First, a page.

The Jaguars and Bengals have combined for two wins and 10 losses this year, though three of the Jaguars losses came by one point to the Texans, seven points to the Panthers, and seven points to the Saints — while the Bengals (for all the public lashings they receive) have losses on the year of one point to the Seahawks, four points to the Bills, three points to the Cardinals, and six points to the Ravens. As is the case with almost any team in the NFL (the Dolphins being the notable exception), these teams (while not particularly strong) are closer to the middle of the pack than their records make them appear.
The way to attack the Bengals so far has been clear and straightforward for opposing offenses, as this team has faced the fifth most running back rush attempts and allowed the fourth most running back receptions, while facing the fourth fewest wide receiver targets and allowing the fifth fewest wide receiver receptions. The Jaguars rank only 18th in pass play rate on offense and are quite content to lean on the run, while Cincinnati has faced the second lowest opponent pass play rate in the league.
If we add in quarterback rushing (Josh Allen, Kyler Murray, and Lamar Jackson all had season-best days vs the Bengals), no team has allowed more rushing yards than Cincinnati — and it is unsurprising that we see those quarterbacks on this list, as the Bengals (as noted last week with the Mark Ingram // Lamar Jackson setup) are actually solid against runs up the middle. The Jaguars are comfortable using Leonard Fournette to the edges, and with Fournette having played 131 out of 141 snaps across the last two weeks (with a consistent pass-catching role to boot), he sets up well in this spot. He’s priced fairly on FanDuel relative to other backs, but is curiously underpriced on both DraftKings and FantasyDraft.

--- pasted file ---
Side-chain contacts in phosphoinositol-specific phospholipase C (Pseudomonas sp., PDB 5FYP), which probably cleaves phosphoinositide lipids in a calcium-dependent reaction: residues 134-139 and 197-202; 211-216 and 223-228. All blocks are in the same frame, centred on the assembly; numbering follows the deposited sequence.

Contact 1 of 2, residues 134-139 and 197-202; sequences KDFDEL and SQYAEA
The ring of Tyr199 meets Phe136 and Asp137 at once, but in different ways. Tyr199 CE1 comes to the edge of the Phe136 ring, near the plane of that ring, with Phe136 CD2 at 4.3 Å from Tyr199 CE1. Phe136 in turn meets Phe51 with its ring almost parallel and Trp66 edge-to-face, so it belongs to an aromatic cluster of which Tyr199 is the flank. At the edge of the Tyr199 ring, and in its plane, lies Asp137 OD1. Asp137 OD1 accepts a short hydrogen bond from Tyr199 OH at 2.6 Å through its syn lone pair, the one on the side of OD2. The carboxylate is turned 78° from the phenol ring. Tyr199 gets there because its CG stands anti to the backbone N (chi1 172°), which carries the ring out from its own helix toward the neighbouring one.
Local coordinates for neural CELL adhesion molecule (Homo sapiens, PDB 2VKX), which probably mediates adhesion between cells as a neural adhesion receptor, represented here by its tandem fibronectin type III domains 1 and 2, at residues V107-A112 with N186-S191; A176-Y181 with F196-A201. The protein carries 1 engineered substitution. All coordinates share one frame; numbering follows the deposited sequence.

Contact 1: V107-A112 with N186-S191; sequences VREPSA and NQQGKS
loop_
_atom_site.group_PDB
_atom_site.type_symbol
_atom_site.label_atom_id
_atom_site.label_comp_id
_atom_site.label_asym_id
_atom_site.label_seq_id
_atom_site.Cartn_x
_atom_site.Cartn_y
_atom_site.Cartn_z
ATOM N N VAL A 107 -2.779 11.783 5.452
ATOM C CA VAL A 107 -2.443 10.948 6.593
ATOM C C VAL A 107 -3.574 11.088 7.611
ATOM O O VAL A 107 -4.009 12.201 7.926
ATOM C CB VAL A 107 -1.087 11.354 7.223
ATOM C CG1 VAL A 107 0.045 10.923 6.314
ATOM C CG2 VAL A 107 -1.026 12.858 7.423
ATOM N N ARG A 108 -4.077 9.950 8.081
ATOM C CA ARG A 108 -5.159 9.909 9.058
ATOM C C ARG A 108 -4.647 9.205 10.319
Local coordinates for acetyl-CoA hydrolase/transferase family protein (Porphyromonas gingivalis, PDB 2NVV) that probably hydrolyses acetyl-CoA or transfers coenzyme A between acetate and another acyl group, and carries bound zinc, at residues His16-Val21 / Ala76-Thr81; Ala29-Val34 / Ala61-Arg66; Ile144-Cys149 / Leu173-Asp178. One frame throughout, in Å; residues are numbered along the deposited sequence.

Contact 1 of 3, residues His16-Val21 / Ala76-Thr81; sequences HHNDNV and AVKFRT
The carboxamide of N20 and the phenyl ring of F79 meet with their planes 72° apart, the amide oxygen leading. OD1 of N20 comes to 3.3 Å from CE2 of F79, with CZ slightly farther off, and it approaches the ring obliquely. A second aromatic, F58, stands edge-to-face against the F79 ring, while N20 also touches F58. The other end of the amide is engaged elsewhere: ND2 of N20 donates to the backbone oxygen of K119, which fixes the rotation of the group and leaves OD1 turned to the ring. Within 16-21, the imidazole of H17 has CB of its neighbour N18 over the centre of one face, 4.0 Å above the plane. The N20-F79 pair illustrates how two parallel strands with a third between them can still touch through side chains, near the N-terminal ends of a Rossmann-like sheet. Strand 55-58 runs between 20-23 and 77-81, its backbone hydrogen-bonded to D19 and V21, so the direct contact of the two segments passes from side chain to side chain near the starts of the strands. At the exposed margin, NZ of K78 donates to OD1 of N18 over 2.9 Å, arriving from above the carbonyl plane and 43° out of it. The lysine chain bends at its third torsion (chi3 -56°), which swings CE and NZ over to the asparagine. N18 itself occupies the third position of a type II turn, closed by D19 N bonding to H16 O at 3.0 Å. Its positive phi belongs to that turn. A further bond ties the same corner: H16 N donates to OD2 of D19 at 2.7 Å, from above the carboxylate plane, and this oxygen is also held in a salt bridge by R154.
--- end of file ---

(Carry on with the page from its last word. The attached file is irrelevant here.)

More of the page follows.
William Jackson will be on the sidelines this week for an already talent-low Cincinnati secondary — though any hype around this fact (and around Jaguars pass catchers) should obviously be tempered by the elements we’ve been talking about all season with this defense, as this unit continues to do a good job tilting coverage toward number one weapons, and is one of the only teams in football that has not yet allowed a 100-yard receiver. The best games against the Bengals through the air belong to number two weapons Diontae Johnson and Deebo Samuel, who went for 6-77-1 and 5-86-1, respectively. D.J. Chark has played well enough this year to be considered a matchup-breaker, but this a tougher spot than it looks like on the surface.
Things get thin quickly behind Chark in this passing attack, with Chris Conley fading after his hot start and Dede Westbrook topping 70 yards only once. You’re hoping for a broken play and a score if going here.
The Bengals are a pass-heavy team (currently first in the NFL in pass play rate) that has quickly become more interested in establishing their offensive identity than they are in winning games. (Note: this is not a slight against them. The Bengals aren’t going to win many games anyway, so why not use each game as “practice” for the future if this is the offense they want to run?) The major takeaway here is that — against a Jags team that is neutral in opponent run/pass distribution — chances are high that the Bengals will remain pass-heavy in this spot.